Hacks (if you’re into web developer-y things: subscribe!) has a post on the latest MDN sprint, a well-attended event with many fresh faces. This bodes well for Mozilla documentation. Sheppy always has more docs to write than time to write them. Even with recent help, there’s too much for documentation writers at Mozilla-the-corporation to handle. But Mozilla-the-community can get it done if people are willing to do it.
Yet there’s the rub: if. Some people who could absolutely kill writing documentation instead write patches, curate mailing lists or forums, run IRC channels, or translate. It’s no given that there will be writers sufficient to the tasks at hand. Even if there are, what will they choose to document? Will they write about ooh, shiny! or about technologies more abbreviation than word? Docs will probably get written, but it might take awhile, particularly if the change is hard to grok in short order.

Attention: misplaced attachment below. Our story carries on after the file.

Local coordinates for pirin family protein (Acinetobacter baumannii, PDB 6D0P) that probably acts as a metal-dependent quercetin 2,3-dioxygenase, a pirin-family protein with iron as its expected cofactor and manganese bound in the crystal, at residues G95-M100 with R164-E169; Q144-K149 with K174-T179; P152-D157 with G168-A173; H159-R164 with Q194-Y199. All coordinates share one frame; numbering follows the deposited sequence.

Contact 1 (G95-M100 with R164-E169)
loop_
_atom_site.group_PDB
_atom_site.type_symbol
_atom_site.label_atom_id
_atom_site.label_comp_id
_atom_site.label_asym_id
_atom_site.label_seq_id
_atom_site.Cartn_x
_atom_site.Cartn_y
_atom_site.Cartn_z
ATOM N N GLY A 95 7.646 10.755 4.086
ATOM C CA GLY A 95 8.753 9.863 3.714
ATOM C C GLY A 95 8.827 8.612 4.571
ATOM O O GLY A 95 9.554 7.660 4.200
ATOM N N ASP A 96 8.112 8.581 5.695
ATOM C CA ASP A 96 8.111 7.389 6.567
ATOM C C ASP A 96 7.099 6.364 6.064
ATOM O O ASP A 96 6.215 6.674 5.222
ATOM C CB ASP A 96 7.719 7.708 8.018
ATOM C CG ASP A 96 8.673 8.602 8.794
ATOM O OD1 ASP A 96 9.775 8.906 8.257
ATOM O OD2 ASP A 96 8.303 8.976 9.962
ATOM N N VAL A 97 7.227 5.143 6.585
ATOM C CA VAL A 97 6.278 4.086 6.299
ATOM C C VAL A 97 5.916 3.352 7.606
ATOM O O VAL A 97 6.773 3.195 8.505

Who will write critical documentation for your next great fix if Mozilla-the-corporation lacks the writers and Mozilla-the-community chooses to work on other important tasks?
There is no cavalry, no Superman to save the day.
You know the technology in question, the nature of the fix. You’re the person who can best explain what you did. You don’t need to have the change explained to you in order to document it. The person uniquely suited to documenting your fix is you.
Maybe you’re not the best writer. Take a stab anyway. Write something hackish and dump it in a user sub-page, then mention it in the relevant bug when you add the
dev-doc-needed keyword. Or edit the relevant page and ping a good writer for a once-over.
You know the ins and outs of the change. The expert writer doesn’t. Write up the change if you can. But if you can’t, just getting it out there, even in an unpolished state, makes it vastly easier for him to translate your expert knowledge into expert documentation.